By about 1200 C.E., Polynesians were masters of oceanic exploration, roaming 7000 kilometers across the Pacific Ocean in outrigger canoes. Guided by subtle changes of wind and waves, the paths of migrating birds, bursts of light from bioluminescent plankton, and the position of the stars, they reached and settled islands from New Zealand to Rapa Nui, or Easter Island, the closest Polynesian island to South America.
So it’s natural to wonder: Did these world-class explorers make it the last 3800 kilometers to South America? A genomic study of more than 800 modern Polynesians and Native Americans suggests they did.
The work strengthens earlier evidence that somewhere—perhaps on the northern coast of South America—the two groups met and mixed well before the era of European colonialism. And it shakes up the most popular model of where Native American genes first took root in Polynesia, shifting the focus from Rapa Nui to islands farther west.
“This is an excellent, exciting study,” says Lars Fehren-Schmitz, an anthropological geneticist at the University of California (UC), Santa Cruz. Expanding genomic research to islands beyond Rapa Nui “was what was missing from the whole picture.”
Earlier hints of contact between the two regions included the sweet potato, which was domesticated in the Andes but grown and eaten all over Polynesia for hundreds of years before Europeans arrived. And a 2014 study of 27 modern people from Rapa Nui found they had Native American ancestry dating back to between 1300 C.E. and 1500 C.E.—at least 200 years before the first Europeans landed there in 1722 C.E. But a 2017 ancient DNA study, led by Fehren-Schmitz, found no sign of Native American ancestry in five people who lived on Rapa Nui before and after European contact.
Population geneticist Andrés Moreno-Estrada and anthropologist Karla Sandoval, both at Mexico’s National Laboratory of Genomics for Biodiversity, traveled to Rapa Nui in 2014 and invited the community to participate in a study. They analyzed genome-wide data from 166 people from the island. Then they combined those data with genomic analyses of 188 Polynesian people from 16 other islands, whose genetic samples had been collected in the 1980s.
“It’s an amazing data set,” says Anna-Sapfo Malaspinas, a population geneticist at the University of Lausanne who led the 2014 work that found evidence for contact.
Moreno-Estrada, Sandoval, and their team found that people on many islands had both Polynesian and European ancestry, reflecting their colonial histories. But they were also able to detect a small amount of Native American ancestry in people from the eastern Polynesian islands of Palliser, the Marquesas, Mangareva, and Rapa Nui. The Native American sequences were short and nearly identical—seemingly a legacy of one long-ago meeting with a Native American group, rather than sustained contact over generations, Moreno-Estrada says.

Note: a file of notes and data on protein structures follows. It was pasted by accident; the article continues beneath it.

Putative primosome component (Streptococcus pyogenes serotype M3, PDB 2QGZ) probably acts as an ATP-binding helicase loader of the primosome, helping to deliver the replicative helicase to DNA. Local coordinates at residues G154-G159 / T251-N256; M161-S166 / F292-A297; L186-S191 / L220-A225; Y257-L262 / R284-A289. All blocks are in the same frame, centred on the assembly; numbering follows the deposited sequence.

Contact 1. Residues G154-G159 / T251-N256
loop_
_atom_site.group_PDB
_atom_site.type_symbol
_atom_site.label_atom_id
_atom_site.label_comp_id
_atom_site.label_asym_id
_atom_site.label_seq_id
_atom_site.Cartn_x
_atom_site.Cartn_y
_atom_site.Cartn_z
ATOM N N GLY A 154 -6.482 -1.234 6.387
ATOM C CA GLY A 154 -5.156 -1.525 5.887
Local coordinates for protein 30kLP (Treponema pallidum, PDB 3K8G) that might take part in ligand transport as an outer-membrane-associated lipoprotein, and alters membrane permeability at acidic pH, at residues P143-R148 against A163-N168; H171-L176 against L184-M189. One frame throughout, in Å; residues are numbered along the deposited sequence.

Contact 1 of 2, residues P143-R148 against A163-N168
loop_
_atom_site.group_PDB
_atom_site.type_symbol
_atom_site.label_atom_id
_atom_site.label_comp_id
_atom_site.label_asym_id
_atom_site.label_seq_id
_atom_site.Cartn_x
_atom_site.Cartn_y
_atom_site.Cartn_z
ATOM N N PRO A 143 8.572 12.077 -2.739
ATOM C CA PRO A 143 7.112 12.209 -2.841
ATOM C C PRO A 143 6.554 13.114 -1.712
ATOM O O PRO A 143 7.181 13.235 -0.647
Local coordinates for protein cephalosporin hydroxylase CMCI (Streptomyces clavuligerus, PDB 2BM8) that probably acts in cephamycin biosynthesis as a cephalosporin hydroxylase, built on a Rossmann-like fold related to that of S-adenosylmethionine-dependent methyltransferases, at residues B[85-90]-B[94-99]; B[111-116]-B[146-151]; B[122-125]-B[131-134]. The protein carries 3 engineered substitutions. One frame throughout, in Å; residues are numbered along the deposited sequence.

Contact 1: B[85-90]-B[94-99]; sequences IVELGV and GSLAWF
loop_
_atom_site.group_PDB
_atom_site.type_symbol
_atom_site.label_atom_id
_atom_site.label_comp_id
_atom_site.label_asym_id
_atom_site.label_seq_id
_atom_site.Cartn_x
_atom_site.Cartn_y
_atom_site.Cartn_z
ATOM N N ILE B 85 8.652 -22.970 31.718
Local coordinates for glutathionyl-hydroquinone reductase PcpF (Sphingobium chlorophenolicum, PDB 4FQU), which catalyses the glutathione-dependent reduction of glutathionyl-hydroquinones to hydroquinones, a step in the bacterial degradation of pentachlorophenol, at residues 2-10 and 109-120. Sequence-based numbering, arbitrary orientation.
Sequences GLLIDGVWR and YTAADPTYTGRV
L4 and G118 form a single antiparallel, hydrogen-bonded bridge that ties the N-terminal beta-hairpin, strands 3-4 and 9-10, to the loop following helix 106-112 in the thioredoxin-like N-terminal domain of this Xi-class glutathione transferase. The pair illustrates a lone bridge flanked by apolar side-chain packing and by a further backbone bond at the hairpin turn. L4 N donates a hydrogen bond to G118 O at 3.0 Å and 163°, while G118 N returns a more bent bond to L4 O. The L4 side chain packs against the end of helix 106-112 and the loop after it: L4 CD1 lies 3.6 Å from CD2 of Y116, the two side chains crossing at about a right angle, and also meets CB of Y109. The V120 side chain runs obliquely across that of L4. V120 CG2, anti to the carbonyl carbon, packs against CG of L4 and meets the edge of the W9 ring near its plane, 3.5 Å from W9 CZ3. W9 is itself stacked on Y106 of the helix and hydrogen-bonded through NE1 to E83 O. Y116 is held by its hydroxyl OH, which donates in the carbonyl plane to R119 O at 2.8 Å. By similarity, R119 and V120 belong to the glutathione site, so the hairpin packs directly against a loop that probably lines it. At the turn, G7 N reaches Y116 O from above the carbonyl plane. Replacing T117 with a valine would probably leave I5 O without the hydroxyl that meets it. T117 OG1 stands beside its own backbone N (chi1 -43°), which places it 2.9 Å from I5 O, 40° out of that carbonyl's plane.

Comparing those sequences with genomes from people from 15 Indigenous groups from the Pacific coast of Latin America, researchers found most similarity to the Zenu, an Indigenous group from Colombia, the team reports today in Nature.
Analyses of the length of the Native American sequences show this ancestry appeared first on Fatu Hiva in the South Marquesas roughly 28 generations ago, which would date it to about 1150 C.E. That’s about when the island was settled by Polynesians, raising the possibility the contact happened even earlier. The genetic legacy of that mixing was then carried by Polynesian voyagers as they settled other islands, including Rapa Nui.
Where exactly the first encounter took place, the team can’t say. Modern Latin American fishermen lost at sea have been known to drift all the way to Polynesian islands. “It could have been one raft lost in the Pacific,” Moreno-Estrada says.
But it’s more likely that Polynesians traveled to the northern coast of South America, says Keolu Fox, a genome scientist at UC San Diego. Polynesian voyagers frequently traveled between islands and could have journeyed to South America and back, perhaps multiple times, Fox says. “In the process, these Polynesians bring back the sweet potato, and they also bring back a small fragment of Native American DNA” from relationships on the mainland. “The ocean is not a barrier” for Polynesians, he says.
Fehren-Schmitz and other researchers agree contact is likely, but stress that only ancient DNA can provide direct evidence of an encounter. But DNA degrades quickly in the tropics—and Polynesian communities that remember being disrespected by Western scientists in the past may be reluctant to grant permission for genetic studies of their ancestors, says Fox, who is Kānaka Maoli (Native Hawaiian). To move forward, he says, researchers need to deeply engage on an ongoing basis with descendant communities on many islands.
For now, “This study shows us a new path to follow,” says Francisco Torres Hochstetter, an archaeologist at the Father Sebastian Englert Anthropological Museum in Hanga Roa on Rapa Nui. “It opens our minds.”